Magic Bullets: One of the major plot points involves the "bad bullets" version of this trope, where a man empties a high-caliber revolver at Jules and Vincent (at almost point blank range), but completely misses them. After killing him, Jules and Vincent examine the bullet holes in the wall, which the camera could not see until they stepped back, suggesting that the bullets should have passed through them. Lampshaded and arguably justified, as Jules points out that it couldn't possibly be anything but divine intervention and Vincent has no better rebuttal than any other Flat Earth Atheist. However, the commentary points out that some bullet holes were already in the wall when Vince and Jules went in.
In Vince's defense, he didn't say he didn't believe in miracles, just that in his opinion what happened to them didn't count as one. Possibly skepticism that God would step in to save two professional murderers. God certainly didn't save Vince from getting shot the next day. Or maybe it was God granting them a last chance of choosing the right path, which Vince ignored.
And Jules wasn't so much concerned with whether or not there was some supernatural element obvious, but rather he felt God's presence. Even if there was a perfectly scientific reason why he survived, as long as he felt God's intervention, then it counted as a miracle.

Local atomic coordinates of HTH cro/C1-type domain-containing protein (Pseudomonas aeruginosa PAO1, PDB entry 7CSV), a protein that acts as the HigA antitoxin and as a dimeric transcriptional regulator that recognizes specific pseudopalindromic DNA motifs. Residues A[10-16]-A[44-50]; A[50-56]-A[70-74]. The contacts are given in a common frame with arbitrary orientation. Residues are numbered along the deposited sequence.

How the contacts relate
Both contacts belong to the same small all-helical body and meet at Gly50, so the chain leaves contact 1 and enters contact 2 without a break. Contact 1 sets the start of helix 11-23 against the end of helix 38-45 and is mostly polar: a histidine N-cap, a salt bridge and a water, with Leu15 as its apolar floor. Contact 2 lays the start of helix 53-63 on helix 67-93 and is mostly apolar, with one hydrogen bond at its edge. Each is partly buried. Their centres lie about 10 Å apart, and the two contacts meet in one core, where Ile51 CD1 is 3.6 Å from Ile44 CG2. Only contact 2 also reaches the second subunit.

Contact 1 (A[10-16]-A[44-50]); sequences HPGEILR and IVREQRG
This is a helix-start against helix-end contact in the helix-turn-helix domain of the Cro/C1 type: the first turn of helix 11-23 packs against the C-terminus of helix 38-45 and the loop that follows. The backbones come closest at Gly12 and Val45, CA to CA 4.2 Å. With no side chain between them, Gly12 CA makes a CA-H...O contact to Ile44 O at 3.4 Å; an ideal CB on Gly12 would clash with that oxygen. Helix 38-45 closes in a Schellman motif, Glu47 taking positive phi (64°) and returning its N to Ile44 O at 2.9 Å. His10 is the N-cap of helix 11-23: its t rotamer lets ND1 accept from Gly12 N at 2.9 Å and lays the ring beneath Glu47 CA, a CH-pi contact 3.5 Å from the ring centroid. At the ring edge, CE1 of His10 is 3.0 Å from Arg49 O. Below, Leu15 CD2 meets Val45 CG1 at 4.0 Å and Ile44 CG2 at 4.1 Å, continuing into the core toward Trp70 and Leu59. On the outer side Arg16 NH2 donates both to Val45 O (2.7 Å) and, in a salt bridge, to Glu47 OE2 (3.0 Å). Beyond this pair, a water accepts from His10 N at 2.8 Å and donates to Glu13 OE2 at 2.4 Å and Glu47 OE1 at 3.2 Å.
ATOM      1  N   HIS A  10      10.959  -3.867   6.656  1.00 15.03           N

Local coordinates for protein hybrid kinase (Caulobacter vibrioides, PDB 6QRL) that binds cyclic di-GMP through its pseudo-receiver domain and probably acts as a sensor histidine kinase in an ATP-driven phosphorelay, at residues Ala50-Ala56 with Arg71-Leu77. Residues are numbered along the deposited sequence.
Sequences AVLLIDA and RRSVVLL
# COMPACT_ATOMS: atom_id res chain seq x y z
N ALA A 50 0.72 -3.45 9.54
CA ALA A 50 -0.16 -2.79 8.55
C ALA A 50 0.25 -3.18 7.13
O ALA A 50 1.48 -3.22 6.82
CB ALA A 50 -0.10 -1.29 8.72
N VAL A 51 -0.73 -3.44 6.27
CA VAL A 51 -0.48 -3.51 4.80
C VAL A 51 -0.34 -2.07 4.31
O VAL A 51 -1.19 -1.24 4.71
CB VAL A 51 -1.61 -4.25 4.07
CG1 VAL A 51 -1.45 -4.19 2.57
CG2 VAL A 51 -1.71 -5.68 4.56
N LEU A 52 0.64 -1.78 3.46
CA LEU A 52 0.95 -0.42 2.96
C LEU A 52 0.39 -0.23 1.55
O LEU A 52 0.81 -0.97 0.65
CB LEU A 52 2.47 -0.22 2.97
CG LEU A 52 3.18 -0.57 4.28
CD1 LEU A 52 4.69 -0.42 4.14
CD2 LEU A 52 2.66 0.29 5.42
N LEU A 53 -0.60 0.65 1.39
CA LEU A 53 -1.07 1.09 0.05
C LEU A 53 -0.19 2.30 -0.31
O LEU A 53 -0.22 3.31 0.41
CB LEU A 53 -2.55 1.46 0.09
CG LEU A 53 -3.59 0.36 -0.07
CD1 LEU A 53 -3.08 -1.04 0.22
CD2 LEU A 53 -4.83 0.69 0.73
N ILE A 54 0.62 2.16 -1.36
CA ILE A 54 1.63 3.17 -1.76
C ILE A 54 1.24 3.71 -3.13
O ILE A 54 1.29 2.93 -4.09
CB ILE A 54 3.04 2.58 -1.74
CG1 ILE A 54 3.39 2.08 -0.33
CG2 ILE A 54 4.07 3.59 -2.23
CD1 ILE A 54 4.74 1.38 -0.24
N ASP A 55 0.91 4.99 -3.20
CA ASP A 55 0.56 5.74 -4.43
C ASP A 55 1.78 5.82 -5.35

Meaningful Background Event: In the first scene, when Pumpkin and Honey Bunny are discussing the merits of robbing liquor stores or restaurants, Vincent can be briefly seen heading for the bathroom, and Jules can be overheard in the background (listen here starting at 3:06).
Meaningful Name: Butch has a discussion regarding the meaning of names with a taxi driver who has some interest in the subject. He claims that for Americans, "our names don't mean shit". Which seems rather a strange thing for a professional boxer named Butch to say.
Messy Pig: Jules gives this as a reason for why, despite not being Jewish, he doesn't eat pork.
Mood Whiplash: Captain Koons' speech to young Butch starts off seriously, but then takes an abrupt turn for the absurd halfway through. Yet, somehow, the drama is not completely lost, and Butch's obsession with keeping the watch safe seems completely justified. A lot of the credit for this goes to Christopher Walken, who is possibly the only actor in the world who could deliver the second half of that speech seriously.
A lot of the movie specializes with this, with things like pleasant, polite Honey Bunny transforming into a shrieking, swearing robber, or Jules and Vincent's rambling conversations concluding with dramatic assassinations. In general, the movie enjoys portraying ordinary people who happen to transform into criminals.
Noodle Incident: Tony Rocky Horror getting thrown by Marsellus Wallace. Rumor is Tony gave Mia a foot massage but Mia writes it off as bullshit and says she doesn't know why Marsellus chucked him either. It's not totally clear whether or not she's telling the truth, however; Vincent still seems slightly dubious.